by MICAH HALEY on NOVEMBER 11, 2010
New Orleans was a natural fit. An old city with a history of hosting films, it was an internationally recognized brand with direct flights to Los Angeles. That, and the Crescent City had a reputation as a damn fine place to party.
New Orleans has always been the film industry’s first love in Louisiana, but a natural disaster in 2005 forced films like The Guardian and Factory Girl north. No stranger to studio films, Baton Rouge was considered, but ultimately deemed too close to ground zero, and films evacuated as far north as possible. As a result, Shreveport’s star grew bright.
“Baton Rouge had seen its share of big pictures,” says Chris Stelly, the State of Louisiana’s director of film & television. “It started with Dukes of Hazzard. That was a really, really big production. Then on the heels of that came The Reaping, which shot here during Katrina [and] they were able to continue to finish that production.”
But in the wake of Katrina, Baton Rouge’s reputation became that of an independent film hub. With the exception of a few small but prolific production companies, the majority of film activity flocked to Shreveport and, over time, returned to New Orleans. Many of the films that did base in the capitol city were interested in locations on its periphery, such as Nottoway Plantation or Angola. But now Baton Rouge has something more: Raleigh Studios at the Celtic Media Centre. With seven stages currently operational and another slated for construction, it is Louisiana’s largest built-for-production film stage facility. And largely because of it, Baton Rouge is back.
The unusually fast ascent from small indies to tentpoles parallels the quick rise of Battleship star Alexander Skarsgård. A year after Katrina, the thirty-three year old actor was a virtual unknown until appearing in Treme creator David Simon’s seven-episode war opus Generation Kill on HBO. With South Louisiana’s recovery well underway, Skarsgård joined the cast of True Blood, HBO’s salacious take on vampire mythology. With True Blood heading into its fourth season, Skarsgård is well known to many as the pale-faced, pink-lipped Eric Northman. A vampire sheriff who runs a bar in Shreveport, Northman is better known by the ladies for his sexual stoicism than his ability to pour Turbodog from a tap. Aboard Battleship, Skarsgård plays Stone Hopper, the older brother to Taylor Kitsch’s Alex Hopper. The military setting is a natural one for the Swedish-born actor, a veteran who worked as an anti-terrorism marine in the country of his birth. With Battleship, Skarsgård and co-star Taylor Kitsch are poised to be the newest members of Hollywood’s A-list of leading men.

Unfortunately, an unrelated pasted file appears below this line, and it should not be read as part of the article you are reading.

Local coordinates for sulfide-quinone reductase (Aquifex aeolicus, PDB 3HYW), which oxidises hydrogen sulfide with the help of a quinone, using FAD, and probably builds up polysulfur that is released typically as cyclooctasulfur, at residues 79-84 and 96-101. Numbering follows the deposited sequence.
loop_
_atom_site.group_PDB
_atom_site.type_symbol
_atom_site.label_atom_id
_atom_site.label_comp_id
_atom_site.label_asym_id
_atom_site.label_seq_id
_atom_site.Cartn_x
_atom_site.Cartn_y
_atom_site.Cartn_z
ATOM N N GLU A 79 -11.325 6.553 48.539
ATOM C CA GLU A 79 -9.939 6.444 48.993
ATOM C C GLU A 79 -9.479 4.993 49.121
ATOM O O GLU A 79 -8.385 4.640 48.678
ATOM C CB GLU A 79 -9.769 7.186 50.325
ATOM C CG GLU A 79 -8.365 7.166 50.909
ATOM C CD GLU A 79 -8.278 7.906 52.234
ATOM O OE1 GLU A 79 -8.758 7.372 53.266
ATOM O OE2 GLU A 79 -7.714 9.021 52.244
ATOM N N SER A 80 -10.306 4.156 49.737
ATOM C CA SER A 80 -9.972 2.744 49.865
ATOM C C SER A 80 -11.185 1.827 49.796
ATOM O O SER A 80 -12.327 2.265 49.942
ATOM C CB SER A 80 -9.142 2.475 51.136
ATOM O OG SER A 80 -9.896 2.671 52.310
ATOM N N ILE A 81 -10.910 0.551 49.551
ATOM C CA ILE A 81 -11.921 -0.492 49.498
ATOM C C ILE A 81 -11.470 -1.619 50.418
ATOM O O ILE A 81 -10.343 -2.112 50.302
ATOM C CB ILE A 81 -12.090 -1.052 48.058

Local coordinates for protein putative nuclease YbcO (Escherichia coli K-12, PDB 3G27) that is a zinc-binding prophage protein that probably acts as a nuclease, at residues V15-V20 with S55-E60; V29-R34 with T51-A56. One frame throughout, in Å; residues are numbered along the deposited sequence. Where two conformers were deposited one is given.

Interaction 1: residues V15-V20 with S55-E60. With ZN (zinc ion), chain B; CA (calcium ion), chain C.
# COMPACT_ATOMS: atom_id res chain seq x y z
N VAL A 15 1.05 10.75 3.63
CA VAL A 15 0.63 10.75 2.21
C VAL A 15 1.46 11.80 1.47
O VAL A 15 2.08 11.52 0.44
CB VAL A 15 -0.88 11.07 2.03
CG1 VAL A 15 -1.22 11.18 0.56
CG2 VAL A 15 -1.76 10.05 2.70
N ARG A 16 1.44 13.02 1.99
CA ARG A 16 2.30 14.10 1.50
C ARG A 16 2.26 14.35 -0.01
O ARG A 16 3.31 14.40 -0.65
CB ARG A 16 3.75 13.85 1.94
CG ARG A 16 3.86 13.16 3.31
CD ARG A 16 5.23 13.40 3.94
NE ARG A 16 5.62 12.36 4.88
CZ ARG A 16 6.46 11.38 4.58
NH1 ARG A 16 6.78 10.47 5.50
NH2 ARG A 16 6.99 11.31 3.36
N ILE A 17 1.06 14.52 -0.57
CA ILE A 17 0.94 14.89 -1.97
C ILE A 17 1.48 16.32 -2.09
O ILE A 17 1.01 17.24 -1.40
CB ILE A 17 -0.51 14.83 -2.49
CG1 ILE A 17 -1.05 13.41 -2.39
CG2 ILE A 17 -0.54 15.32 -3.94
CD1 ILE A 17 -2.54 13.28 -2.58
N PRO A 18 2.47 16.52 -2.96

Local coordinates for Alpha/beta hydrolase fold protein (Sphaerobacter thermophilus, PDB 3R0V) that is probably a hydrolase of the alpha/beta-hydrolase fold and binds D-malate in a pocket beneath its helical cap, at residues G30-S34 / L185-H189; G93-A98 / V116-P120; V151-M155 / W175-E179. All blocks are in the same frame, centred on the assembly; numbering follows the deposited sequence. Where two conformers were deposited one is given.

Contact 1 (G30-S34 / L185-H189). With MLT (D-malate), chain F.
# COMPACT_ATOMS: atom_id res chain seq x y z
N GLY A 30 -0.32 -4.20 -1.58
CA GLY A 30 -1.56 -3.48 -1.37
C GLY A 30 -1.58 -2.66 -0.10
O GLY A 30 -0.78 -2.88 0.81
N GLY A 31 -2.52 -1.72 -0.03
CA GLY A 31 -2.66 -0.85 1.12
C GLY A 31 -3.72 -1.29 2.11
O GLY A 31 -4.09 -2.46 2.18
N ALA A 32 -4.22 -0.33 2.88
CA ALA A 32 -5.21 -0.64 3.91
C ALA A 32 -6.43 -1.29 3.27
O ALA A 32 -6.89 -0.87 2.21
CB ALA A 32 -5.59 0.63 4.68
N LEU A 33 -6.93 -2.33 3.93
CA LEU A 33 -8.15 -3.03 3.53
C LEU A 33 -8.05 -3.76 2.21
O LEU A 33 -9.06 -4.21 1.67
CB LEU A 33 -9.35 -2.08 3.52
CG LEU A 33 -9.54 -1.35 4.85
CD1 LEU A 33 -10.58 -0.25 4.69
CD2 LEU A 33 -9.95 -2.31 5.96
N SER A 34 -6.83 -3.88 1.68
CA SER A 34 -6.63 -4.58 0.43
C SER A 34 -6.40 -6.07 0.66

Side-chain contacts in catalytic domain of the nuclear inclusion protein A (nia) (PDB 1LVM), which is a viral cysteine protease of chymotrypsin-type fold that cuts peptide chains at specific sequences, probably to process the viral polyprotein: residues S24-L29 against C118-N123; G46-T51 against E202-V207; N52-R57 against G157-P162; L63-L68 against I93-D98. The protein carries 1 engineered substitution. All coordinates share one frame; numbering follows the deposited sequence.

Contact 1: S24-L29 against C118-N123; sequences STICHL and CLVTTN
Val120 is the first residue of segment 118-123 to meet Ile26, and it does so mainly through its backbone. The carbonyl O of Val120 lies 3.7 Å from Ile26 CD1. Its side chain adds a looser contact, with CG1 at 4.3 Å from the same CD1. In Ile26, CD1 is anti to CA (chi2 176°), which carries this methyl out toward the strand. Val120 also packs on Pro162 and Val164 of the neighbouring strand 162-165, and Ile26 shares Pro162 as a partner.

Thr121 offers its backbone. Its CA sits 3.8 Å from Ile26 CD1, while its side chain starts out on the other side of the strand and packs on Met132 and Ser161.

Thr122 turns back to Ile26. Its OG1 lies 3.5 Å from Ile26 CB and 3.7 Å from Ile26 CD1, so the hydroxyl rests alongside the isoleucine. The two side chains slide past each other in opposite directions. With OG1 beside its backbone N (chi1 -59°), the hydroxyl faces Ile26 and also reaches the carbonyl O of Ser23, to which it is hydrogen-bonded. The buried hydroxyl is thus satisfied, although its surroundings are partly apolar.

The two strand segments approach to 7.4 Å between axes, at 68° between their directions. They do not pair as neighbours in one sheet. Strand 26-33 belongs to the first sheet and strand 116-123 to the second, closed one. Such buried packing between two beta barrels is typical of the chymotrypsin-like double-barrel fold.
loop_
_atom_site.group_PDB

In addition to direct economic impact, titanic-sized projects bring with them a high profile that grows Louisiana’s international brand as a filming destination. As the world follows Kristen Stewart, Robert Pattinson and Taylor Lautner’s every move, they will be on the streets of Baton Rouge. But they are certainly not the only projects in town. As big productions roll in, they join an unusual number of independent films produced through Baton Rouge-based production companies including Films in Motion, K2 Pictures and Unlimited Production Services, all of which are producing larger, more high profile films than just a few years ago. “It’s really is amazing to see how far people have come and how fast their companies have grown,” says Stelly. “A small startup company with a good, tight business plan can grow like that. And then they become fully self-sufficient, efficient machines.”
The result is an impressive groundswell of volume in filming. “We’ve made nine movies this year already. Nine movies and we’ve got four more to make, which is just mind-boggling,” says producer Greg Walker of Unlimited Production Services. “We literally have twenty movies to deliver in the next two years, it’s crazy.” The lion share of Unlimited’s output is part of deals with After Dark Films and Silver Pictures, including Horrorfest flicks Seconds Apart and 51 and the first of five After Dark Originals, Transit, starring Jim Caviezel, Elizabeth Rohm, James Frain, Harold Perrineau and Diora Baird.
The sustained expansion is creating demand for local labor, and Baton Rouge’s previously anemic crew base is quickly expanding. “Our last local crew was over 50% [from Baton Rouge] which was great. Two years ago it was 30%. We had 63% on one movie this year,” says Walker. “And we’re getting new, quality people here. People are moving here and staying here. The quality of the local crew has really gone up.” A testament to the local crew base, Unlimited will be shooting three films simultaneously in Baton Rouge this November.
The biggest lesson to locals and onlookers alike is this: there’s no limit to Louisiana’s potential for growth. The surge of activity in Baton Rouge has only improved the reputations of New Orleans, Shreveport and Lafayette, who are all experiencing a sustained increase in filming and post-production. With four viable film hubs, Louisiana has a distinct advantage over other incentive states.
“It’s wild, it’s crazy, it’s unbelievable,” says Stelly enthusiastically. “In 2010, the films that have wrapped this year will have exceeded the first five years of the program combined, from 2002-2006. The total films we are doing in 2010 will meet or exceed that number. We’re at over 120 applications to the program. You’ve got Disney back down in New Orleans with The Lucky One. You’ve got the stuff happening in Baton Rouge with Twilight and with Battleship. A lot is happening.”
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